Usually, the process is, the customer has to send images proving the defection, and if proven correct, the request for a refund will be granted.
ii. Refund Policy on Electronics
Electronic products are a common subject of return or exchange.
If a customer buys a cellphone from your store and discovers that the battery is not providing sufficient backup, then the customer should be offered a solution via repair. replacement, or refund.
Walmart gives customers a long period of 15-30 days for demanding a return. According to their refund policy:
‘Electronics including but not limited to computers, camcorders, digital music players, and GPS units must be returned within 15 days with receipt.’
As long as the receipt is there and a notable issue is reported, after inspection (i.e. checking that the actual sold product was returned, which can be checked through product GTIN or MPN, and no extra damage was inflicted by the customer), a return and refund may be accepted.
You can allow your prospects a similar return policy. You may also offer options such as repair, replacement or store credit.
iii. Refund Policy On Clothes & Apparels
Clothes and Apparels usually receive the highest amount of refund/return requests. According to SmallBizTreds, 75% of all the returned products online are products under the category ‘clothing and apparels’.
You can allow a tactical exchange policy on clothes to avoid refunds.
Let’s say a person purchased a dress for his wife. However, after receiving the dress, he realized that it was not in the correct size. In this case, you can allow him to get an exchange for an appropriate size.
Note that in this example, there was no defect in the dress, and the customer knew what size he was buying at the time of purchase. So why still allow him an exchange?
This is just a strategy to avoid refunds when there will actually be a defect. If your policy states an exchange, then you can simply allow the customer to return the defected product and send a copy of the same product that is not defective. Thus avoiding refund.
But you do need to mention that ‘preference related exchanges’ should be allowed only once. Only defective goods can be returned multiple times.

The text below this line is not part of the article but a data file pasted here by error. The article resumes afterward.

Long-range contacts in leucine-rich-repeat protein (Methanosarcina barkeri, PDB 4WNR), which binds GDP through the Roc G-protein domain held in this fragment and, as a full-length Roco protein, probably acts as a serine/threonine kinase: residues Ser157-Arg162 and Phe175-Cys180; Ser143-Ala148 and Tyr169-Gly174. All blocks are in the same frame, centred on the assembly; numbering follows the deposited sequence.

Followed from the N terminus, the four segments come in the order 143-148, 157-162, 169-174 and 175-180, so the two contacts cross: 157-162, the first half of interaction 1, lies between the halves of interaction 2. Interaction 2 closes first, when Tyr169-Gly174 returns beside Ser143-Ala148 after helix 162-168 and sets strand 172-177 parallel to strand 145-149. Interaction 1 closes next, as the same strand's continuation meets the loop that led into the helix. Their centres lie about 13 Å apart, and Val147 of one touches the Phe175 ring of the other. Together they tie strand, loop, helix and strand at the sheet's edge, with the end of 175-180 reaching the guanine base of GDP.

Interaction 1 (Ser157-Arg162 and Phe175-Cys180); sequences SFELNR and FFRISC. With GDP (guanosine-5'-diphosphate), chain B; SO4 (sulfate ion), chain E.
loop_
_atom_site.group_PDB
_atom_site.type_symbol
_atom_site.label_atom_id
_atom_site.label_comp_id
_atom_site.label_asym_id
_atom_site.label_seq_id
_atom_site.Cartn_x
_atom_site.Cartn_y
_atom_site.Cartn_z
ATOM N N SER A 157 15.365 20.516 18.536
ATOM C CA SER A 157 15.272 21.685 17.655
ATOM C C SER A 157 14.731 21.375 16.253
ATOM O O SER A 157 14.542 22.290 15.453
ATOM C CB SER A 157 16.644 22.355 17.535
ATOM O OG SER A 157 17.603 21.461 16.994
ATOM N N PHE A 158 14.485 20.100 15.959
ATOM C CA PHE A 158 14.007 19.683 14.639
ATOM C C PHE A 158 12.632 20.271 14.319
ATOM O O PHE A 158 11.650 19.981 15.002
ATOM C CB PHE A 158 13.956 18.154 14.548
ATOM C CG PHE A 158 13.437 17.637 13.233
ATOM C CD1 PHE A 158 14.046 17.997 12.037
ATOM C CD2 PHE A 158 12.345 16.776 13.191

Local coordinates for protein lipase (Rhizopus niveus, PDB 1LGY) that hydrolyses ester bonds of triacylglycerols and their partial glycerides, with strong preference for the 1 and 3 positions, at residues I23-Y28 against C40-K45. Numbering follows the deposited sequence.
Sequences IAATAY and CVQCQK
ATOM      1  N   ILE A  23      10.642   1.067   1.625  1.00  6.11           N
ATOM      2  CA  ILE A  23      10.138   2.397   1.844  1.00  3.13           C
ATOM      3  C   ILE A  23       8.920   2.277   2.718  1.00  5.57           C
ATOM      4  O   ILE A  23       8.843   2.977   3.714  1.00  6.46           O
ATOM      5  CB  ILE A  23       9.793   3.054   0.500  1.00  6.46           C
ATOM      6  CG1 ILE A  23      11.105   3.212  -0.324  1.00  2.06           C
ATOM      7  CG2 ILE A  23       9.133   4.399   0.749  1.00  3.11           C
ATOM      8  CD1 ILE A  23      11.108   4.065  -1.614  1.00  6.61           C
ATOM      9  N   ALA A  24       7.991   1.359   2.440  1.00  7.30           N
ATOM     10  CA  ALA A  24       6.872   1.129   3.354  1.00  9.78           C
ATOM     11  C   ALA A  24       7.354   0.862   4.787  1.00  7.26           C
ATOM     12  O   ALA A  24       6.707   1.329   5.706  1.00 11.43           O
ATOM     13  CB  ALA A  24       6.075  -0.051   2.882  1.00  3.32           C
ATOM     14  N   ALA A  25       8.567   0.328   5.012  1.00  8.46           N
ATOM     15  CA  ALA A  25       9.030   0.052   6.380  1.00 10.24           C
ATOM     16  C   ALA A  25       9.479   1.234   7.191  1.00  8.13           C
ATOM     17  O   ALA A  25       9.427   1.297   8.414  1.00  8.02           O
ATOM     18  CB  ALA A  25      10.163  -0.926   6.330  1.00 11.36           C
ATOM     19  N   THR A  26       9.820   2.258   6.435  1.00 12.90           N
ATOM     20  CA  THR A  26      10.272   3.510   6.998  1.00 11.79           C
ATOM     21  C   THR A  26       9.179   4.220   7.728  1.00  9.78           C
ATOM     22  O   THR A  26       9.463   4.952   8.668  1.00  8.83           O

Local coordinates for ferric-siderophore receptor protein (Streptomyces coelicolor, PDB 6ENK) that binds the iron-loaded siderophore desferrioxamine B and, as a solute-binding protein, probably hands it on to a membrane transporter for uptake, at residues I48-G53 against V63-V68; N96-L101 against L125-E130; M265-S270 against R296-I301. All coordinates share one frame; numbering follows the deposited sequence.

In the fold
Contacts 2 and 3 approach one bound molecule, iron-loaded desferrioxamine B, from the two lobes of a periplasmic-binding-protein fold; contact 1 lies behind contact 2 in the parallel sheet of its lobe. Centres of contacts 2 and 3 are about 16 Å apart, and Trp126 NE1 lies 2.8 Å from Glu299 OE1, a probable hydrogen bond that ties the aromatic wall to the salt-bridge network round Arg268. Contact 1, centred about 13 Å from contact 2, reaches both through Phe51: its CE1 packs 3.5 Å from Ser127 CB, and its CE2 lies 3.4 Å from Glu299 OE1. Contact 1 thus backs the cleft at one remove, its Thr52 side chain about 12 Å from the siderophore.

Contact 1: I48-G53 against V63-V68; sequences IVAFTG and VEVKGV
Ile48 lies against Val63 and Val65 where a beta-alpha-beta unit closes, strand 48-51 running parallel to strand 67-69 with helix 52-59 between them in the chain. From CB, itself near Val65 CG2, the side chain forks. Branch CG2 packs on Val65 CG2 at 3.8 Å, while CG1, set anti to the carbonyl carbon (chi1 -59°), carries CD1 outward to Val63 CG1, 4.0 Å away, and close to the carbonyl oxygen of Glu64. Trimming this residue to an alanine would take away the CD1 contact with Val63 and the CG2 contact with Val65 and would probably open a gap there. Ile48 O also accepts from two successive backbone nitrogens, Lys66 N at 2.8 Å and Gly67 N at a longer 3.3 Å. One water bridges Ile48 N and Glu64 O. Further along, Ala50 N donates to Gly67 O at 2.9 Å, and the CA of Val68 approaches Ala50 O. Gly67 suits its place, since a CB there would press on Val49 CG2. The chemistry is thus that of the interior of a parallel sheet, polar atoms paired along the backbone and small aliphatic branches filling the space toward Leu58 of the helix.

For apparel, however, you should allow a return & refund only when there is a defect or wrong product delivered.
Make Additional Policy For Holiday Season
You’re going to receive more orders and more sales on the holiday seasons. It comes with some drawbacks as well.
The delivery system will be packed up during this time. With more sales, there will also be more refund requests. Plus, missed delivery time will be a major headache.
Imagine a man purchasing gifts for everyone in his family and two of the gifts were wrong deliveries. He will be furious and would surely want a refund.
So you have to prepare for the holiday rush. Here are some tips:
- Increase The Return Request Time: From mid-December to early January, make your return/exchange request time longer. If It was 14 days, make it 22 days for orders accruing within this time.
- Send Complimentary Products: If a prospect gets a wrong delivery, offer them extra store credit and send a small complimentary gift after the rush hour.
- Mention delay possibility: Mention in your policy that due to rush, delivery might be delayed by a couple of days.
Being transparent will let you be more credible to prospects.
Use all these ideas and make a compelling refund policy. Make sure to keep the link in the cart and checkout page as well.
On product pages, you may mention that you offer a money-back guarantee in case the product is not up to the mark. This will gain more trust and reduce the chance of an abandoned cart.